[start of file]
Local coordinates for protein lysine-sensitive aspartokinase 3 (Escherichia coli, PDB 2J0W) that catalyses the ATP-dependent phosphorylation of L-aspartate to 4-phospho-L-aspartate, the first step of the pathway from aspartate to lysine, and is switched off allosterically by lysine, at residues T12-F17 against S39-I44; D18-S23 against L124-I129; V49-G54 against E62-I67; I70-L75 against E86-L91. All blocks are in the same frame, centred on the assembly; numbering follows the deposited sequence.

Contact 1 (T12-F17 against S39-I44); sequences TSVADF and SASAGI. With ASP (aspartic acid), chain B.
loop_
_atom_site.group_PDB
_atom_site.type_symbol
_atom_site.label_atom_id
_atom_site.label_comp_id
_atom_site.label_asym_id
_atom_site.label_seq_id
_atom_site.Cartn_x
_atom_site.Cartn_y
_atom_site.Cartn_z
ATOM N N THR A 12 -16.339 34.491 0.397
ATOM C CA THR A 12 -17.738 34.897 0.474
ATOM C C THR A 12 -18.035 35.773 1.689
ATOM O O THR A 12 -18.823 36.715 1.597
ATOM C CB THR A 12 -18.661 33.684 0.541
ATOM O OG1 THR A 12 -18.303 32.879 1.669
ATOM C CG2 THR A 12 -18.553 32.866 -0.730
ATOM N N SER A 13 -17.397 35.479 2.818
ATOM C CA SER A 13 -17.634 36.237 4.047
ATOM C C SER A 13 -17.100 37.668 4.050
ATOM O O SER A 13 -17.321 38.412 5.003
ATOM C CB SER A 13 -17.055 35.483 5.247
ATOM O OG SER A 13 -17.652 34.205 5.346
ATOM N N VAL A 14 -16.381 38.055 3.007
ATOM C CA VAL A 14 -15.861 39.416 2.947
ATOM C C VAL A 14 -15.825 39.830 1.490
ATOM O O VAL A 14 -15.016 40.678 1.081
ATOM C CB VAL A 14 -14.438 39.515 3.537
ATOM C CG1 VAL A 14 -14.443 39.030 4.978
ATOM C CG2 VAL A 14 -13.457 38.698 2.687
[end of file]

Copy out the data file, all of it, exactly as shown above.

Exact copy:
Local coordinates for protein lysine-sensitive aspartokinase 3 (Escherichia coli, PDB 2J0W) that catalyses the ATP-dependent phosphorylation of L-aspartate to 4-phospho-L-aspartate, the first step of the pathway from aspartate to lysine, and is switched off allosterically by lysine, at residues T12-F17 against S39-I44; D18-S23 against L124-I129; V49-G54 against E62-I67; I70-L75 against E86-L91. All blocks are in the same frame, centred on the assembly; numbering follows the deposited sequence.

Contact 1 (T12-F17 against S39-I44); sequences TSVADF and SASAGI. With ASP (aspartic acid), chain B.
loop_
_atom_site.group_PDB
_atom_site.type_symbol
_atom_site.label_atom_id
_atom_site.label_comp_id
_atom_site.label_asym_id
_atom_site.label_seq_id
_atom_site.Cartn_x
_atom_site.Cartn_y
_atom_site.Cartn_z
ATOM N N THR A 12 -16.339 34.491 0.397
ATOM C CA THR A 12 -17.738 34.897 0.474
ATOM C C THR A 12 -18.035 35.773 1.689
ATOM O O THR A 12 -18.823 36.715 1.597
ATOM C CB THR A 12 -18.661 33.684 0.541
ATOM O OG1 THR A 12 -18.303 32.879 1.669
ATOM C CG2 THR A 12 -18.553 32.866 -0.730
ATOM N N SER A 13 -17.397 35.479 2.818
ATOM C CA SER A 13 -17.634 36.237 4.047
ATOM C C SER A 13 -17.100 37.668 4.050
ATOM O O SER A 13 -17.321 38.412 5.003
ATOM C CB SER A 13 -17.055 35.483 5.247
ATOM O OG SER A 13 -17.652 34.205 5.346
ATOM N N VAL A 14 -16.381 38.055 3.007
ATOM C CA VAL A 14 -15.861 39.416 2.947
ATOM C C VAL A 14 -15.825 39.830 1.490
ATOM O O VAL A 14 -15.016 40.678 1.081
ATOM C CB VAL A 14 -14.438 39.515 3.537
ATOM C CG1 VAL A 14 -14.443 39.030 4.978
ATOM C CG2 VAL A 14 -13.457 38.698 2.687